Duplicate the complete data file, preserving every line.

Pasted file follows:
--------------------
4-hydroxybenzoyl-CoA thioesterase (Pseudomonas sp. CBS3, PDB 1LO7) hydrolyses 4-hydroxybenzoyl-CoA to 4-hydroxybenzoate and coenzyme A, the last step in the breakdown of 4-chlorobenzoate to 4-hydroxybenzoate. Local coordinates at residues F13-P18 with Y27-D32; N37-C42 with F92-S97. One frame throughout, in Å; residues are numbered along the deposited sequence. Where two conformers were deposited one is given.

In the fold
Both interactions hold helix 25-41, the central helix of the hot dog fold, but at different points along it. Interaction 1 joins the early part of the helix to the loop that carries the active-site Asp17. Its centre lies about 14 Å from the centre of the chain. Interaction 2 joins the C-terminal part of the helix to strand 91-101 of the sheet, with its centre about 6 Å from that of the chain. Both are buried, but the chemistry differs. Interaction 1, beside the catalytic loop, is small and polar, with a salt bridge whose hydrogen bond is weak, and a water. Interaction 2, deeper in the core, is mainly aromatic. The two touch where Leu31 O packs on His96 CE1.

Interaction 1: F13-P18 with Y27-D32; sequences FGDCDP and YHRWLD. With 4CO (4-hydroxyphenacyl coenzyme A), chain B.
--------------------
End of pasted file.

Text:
4-hydroxybenzoyl-CoA thioesterase (Pseudomonas sp. CBS3, PDB 1LO7) hydrolyses 4-hydroxybenzoyl-CoA to 4-hydroxybenzoate and coenzyme A, the last step in the breakdown of 4-chlorobenzoate to 4-hydroxybenzoate. Local coordinates at residues F13-P18 with Y27-D32; N37-C42 with F92-S97. One frame throughout, in Å; residues are numbered along the deposited sequence. Where two conformers were deposited one is given.

In the fold
Both interactions hold helix 25-41, the central helix of the hot dog fold, but at different points along it. Interaction 1 joins the early part of the helix to the loop that carries the active-site Asp17. Its centre lies about 14 Å from the centre of the chain. Interaction 2 joins the C-terminal part of the helix to strand 91-101 of the sheet, with its centre about 6 Å from that of the chain. Both are buried, but the chemistry differs. Interaction 1, beside the catalytic loop, is small and polar, with a salt bridge whose hydrogen bond is weak, and a water. Interaction 2, deeper in the core, is mainly aromatic. The two touch where Leu31 O packs on His96 CE1.

Interaction 1: F13-P18 with Y27-D32; sequences FGDCDP and YHRWLD. With 4CO (4-hydroxyphenacyl coenzyme A), chain B.